After the Olympics, I started working with my team’s sports psychologist to work through some of the trauma I carried. Beyond feeling emotionally scarred, I suffered an injury to the arm that I was using to protect my head that didn't allow me to compete in the upcoming World Championship. 

Four years later, at the 2008 Olympic trials, I spent a night in the hospital because back spasms flattened me. I could barely walk, and they lasted four days. I didn't experience pain at the Olympics, but my ego from being crowned World Champion the year before made me expect to get to the finals, where I'd turn the heat on. But despite swimming two tenths faster than what I swam to win my world championship title just the year before, I got 12th and had to watch the finals from the stands. Again, I was disappointed with my performance at the Olympics.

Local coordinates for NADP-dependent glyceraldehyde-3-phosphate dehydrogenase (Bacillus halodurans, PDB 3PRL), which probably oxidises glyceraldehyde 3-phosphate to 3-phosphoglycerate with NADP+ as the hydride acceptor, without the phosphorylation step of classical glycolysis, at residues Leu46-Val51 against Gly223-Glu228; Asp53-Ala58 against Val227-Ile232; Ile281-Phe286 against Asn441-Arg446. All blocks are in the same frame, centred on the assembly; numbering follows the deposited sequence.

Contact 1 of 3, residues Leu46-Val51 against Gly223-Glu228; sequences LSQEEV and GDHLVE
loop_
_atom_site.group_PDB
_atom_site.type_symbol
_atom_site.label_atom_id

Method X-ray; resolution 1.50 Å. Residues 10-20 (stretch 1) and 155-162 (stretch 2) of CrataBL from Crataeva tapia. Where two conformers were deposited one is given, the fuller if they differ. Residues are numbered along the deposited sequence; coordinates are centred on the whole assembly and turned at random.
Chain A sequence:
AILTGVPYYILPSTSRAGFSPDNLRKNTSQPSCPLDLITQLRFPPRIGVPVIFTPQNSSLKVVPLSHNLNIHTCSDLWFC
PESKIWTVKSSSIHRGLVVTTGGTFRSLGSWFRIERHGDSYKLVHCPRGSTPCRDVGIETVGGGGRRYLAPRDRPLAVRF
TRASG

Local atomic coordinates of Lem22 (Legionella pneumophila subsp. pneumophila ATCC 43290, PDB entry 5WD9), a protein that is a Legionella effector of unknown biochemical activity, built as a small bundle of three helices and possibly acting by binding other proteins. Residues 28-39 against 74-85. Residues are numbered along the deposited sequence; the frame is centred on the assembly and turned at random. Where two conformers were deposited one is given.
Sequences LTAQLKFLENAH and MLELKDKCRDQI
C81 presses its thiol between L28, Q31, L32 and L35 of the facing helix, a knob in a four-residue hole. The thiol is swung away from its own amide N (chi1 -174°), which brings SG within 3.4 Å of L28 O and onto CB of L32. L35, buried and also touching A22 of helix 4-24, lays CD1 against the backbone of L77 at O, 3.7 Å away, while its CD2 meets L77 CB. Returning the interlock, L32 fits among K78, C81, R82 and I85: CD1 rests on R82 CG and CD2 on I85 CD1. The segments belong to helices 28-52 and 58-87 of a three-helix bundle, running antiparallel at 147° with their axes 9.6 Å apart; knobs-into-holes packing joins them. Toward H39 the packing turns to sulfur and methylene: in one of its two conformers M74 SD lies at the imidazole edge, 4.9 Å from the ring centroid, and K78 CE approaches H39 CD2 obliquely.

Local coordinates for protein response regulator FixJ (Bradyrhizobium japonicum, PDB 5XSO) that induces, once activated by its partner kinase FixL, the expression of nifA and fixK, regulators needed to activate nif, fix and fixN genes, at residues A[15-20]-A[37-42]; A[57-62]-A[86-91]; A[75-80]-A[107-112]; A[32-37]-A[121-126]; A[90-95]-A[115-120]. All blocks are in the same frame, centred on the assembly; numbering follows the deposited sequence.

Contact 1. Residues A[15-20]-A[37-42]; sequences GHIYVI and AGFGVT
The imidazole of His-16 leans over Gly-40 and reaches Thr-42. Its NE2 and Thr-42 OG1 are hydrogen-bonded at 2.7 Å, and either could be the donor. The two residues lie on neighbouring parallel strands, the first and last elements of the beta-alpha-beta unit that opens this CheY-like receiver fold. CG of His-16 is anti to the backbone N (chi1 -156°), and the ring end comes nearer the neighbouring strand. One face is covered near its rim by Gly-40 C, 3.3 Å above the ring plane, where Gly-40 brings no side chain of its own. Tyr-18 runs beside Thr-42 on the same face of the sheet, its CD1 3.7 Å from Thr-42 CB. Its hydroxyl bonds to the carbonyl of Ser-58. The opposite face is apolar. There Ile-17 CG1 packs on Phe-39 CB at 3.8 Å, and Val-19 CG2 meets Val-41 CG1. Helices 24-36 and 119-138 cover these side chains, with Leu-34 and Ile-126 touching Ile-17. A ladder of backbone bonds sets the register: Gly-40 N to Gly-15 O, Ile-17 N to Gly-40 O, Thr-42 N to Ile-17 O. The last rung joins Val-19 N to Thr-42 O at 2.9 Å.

The back spasms continued. Leading up to the 2012 games in London, the back spasms were getting so intense and frequent that it took a toll on my confidence and gravely affected my mental health. At the point where I felt like I had a lot of making up to do, I needed to prove to myself and others that I could succeed at the Olympic level. How can I keep the mindset that I'm a medal contender when everything is going wrong? I was dealing with some heavy things in my personal life, too. I had a coach and teammates who believed in me, and I was able to cope as an athlete. But I couldn't cope with my mental health outside of the pool.

What was going on mentally?